The challenge was irresistible for an energetic Tony Husch. With his newly obtained winery permits in hand and his first crush just days away, Husch jumped into his truck and drove down to the Wente Brothers nursery in Livermore. Later that day he returned with 200 cuttings of Pinot Noir. September 1, 1971 was the beginning of a wild ride for Anderson Valley Pinot Noir.
Viticulture in the Anderson Valley had more failures than successes when pioneers such as Goodhue, Pinoli, Edmeades and Husch planted grapes on the Valley floor. While the region had a long history of agriculture — including apples, pears, winter grains, and sheep — efforts to add grapevines to the mix had seen setbacks.
Without easy access to water it was difficult to irrigate young vineyards. Spring frosts routinely hit the Valley floor with a vengeance. Without good roads it was difficult to transport perishable grapes from the vineyard to the distant wineries during harvest. But the biggest challenge was simply the lack of consistent summer heat. The Valley floor often starts its summer days shrouded in fog, making it uncertain if the grapes could ripen before the winter rains arrive.
White grapes — which ripen faster than their red counterparts — were the first to be grown successfully. Goodhue planted French Columbard as early as 1946. Successful harvests of Chardonnay and Gewurztraminer in the late ‘60s showed a new potential of the region. But failures for red grapes — Cabernet Sauvignon and Zinfandel in particular — had left the pioneers frustrated.
Well aware of these failures, Husch saw the challenge. But why choose Pinot? Surely he was aware that other vineyards in Napa and Sonoma were removing their Pinot plantings at this time. And he must have had some inkling that the wineries of the era had little interest in Anderson Valley fruit for the “Hearty Red” jugs they produced. Nonetheless, the challenge of ripening red fruit and then crafting a wine worthy of its Burgundian roots was too much for the idealistic Husch to pass up.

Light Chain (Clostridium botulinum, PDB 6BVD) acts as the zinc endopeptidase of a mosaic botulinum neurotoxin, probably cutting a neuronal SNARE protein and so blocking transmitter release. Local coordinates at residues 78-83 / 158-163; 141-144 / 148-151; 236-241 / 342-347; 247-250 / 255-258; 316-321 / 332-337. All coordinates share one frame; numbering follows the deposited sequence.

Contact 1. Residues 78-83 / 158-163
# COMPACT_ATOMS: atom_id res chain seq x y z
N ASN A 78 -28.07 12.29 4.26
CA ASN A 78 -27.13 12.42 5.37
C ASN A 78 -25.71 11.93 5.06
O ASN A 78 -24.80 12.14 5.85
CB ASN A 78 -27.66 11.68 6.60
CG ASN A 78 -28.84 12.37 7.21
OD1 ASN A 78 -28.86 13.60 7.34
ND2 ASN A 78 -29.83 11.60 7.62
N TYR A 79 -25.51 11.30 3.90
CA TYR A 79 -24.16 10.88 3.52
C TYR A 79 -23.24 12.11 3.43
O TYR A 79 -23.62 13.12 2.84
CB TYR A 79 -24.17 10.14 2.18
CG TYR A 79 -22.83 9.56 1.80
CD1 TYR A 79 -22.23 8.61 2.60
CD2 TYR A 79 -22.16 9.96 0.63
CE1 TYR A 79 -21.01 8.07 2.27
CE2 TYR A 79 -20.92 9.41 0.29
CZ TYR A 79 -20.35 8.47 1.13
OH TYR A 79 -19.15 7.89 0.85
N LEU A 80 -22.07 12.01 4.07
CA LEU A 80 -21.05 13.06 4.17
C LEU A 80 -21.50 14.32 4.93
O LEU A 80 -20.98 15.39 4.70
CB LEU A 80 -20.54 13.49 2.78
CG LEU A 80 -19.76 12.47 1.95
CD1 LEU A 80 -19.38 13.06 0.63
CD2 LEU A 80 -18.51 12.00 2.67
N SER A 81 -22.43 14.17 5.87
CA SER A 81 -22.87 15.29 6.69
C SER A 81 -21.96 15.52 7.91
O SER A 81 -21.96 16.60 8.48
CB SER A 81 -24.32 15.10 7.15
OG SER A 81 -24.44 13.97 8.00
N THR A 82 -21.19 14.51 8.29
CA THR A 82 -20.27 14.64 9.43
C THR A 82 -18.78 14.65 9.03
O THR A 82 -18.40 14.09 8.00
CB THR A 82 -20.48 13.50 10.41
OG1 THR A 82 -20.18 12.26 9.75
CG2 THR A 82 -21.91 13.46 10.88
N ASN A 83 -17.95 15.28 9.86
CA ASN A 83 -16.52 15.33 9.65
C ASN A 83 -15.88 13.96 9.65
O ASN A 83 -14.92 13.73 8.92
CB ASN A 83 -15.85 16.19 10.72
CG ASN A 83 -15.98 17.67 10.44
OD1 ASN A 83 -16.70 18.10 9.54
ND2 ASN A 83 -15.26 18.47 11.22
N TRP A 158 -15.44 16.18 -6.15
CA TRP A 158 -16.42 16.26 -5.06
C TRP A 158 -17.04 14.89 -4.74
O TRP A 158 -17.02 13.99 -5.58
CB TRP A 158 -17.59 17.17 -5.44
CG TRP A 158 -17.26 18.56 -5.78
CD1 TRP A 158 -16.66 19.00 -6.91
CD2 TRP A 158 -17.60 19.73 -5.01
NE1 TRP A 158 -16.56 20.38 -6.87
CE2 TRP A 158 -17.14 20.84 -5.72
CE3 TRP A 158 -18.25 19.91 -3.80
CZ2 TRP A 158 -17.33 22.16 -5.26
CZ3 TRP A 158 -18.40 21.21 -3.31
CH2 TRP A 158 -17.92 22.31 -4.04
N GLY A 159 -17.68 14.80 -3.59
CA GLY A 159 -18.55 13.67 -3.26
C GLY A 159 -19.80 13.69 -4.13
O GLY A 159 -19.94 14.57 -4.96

The Knoll – a prominent overlook perched above the Navarro River — offered 2.5 acres of marginal, shallow soils. Husch knew his soils well – this field alone required 1100 planting holes – each dug manually with a post-hole digger. Realizing that lousy soils can be a good fit for red grapes, Husch had set this block aside when he planted white grapes on the rest of the property. Just after his winery’s inaugural crush in 1971 Husch field grafted his Pinot Noir cuttings on the young rootstock. But would the fruit ripen?
In 1973 a light crop of Pinot was harvested. The crop ripened successfully again in 1974 and 1975, proving that the first harvest wasn’t simply a fluke. Enthusiasm for Gewurztraminer in the Valley made the headlines, but the growth curve for Pinot was just beginning. A recent census by the Anderson Valley Winegrowers shows that 96% of vineyards in the Anderson Valley had at least one field of Pinot Noir. In 2022 The Knoll block produced its 50th crop.
Written by Zac Robinson, Husch Vineyards proprietor (2023)
Join us to taste the Pinot Noirs of Anderson Valley at this year’s Pinot Noir Festival